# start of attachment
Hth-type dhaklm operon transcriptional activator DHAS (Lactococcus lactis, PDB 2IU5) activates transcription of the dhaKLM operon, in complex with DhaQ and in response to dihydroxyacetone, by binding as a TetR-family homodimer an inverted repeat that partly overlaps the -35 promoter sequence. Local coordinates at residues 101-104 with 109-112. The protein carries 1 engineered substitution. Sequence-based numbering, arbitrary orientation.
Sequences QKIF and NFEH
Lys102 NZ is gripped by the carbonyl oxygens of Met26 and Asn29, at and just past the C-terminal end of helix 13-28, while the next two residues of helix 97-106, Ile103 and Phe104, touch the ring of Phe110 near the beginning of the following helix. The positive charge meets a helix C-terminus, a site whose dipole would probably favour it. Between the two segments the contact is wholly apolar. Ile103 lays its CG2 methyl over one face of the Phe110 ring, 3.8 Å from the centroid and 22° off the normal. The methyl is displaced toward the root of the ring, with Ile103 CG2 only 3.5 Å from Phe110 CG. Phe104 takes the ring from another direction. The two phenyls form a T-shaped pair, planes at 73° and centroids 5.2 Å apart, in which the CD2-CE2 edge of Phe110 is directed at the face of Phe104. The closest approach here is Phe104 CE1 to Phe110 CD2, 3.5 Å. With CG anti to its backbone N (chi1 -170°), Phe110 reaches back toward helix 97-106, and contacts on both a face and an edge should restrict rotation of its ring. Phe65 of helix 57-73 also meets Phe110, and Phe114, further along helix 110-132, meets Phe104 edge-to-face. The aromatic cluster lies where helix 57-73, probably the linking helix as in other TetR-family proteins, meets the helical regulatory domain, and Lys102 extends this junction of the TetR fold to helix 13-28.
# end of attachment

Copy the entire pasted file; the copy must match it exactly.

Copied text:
Hth-type dhaklm operon transcriptional activator DHAS (Lactococcus lactis, PDB 2IU5) activates transcription of the dhaKLM operon, in complex with DhaQ and in response to dihydroxyacetone, by binding as a TetR-family homodimer an inverted repeat that partly overlaps the -35 promoter sequence. Local coordinates at residues 101-104 with 109-112. The protein carries 1 engineered substitution. Sequence-based numbering, arbitrary orientation.
Sequences QKIF and NFEH
Lys102 NZ is gripped by the carbonyl oxygens of Met26 and Asn29, at and just past the C-terminal end of helix 13-28, while the next two residues of helix 97-106, Ile103 and Phe104, touch the ring of Phe110 near the beginning of the following helix. The positive charge meets a helix C-terminus, a site whose dipole would probably favour it. Between the two segments the contact is wholly apolar. Ile103 lays its CG2 methyl over one face of the Phe110 ring, 3.8 Å from the centroid and 22° off the normal. The methyl is displaced toward the root of the ring, with Ile103 CG2 only 3.5 Å from Phe110 CG. Phe104 takes the ring from another direction. The two phenyls form a T-shaped pair, planes at 73° and centroids 5.2 Å apart, in which the CD2-CE2 edge of Phe110 is directed at the face of Phe104. The closest approach here is Phe104 CE1 to Phe110 CD2, 3.5 Å. With CG anti to its backbone N (chi1 -170°), Phe110 reaches back toward helix 97-106, and contacts on both a face and an edge should restrict rotation of its ring. Phe65 of helix 57-73 also meets Phe110, and Phe114, further along helix 110-132, meets Phe104 edge-to-face. The aromatic cluster lies where helix 57-73, probably the linking helix as in other TetR-family proteins, meets the helical regulatory domain, and Lys102 extends this junction of the TetR fold to helix 13-28.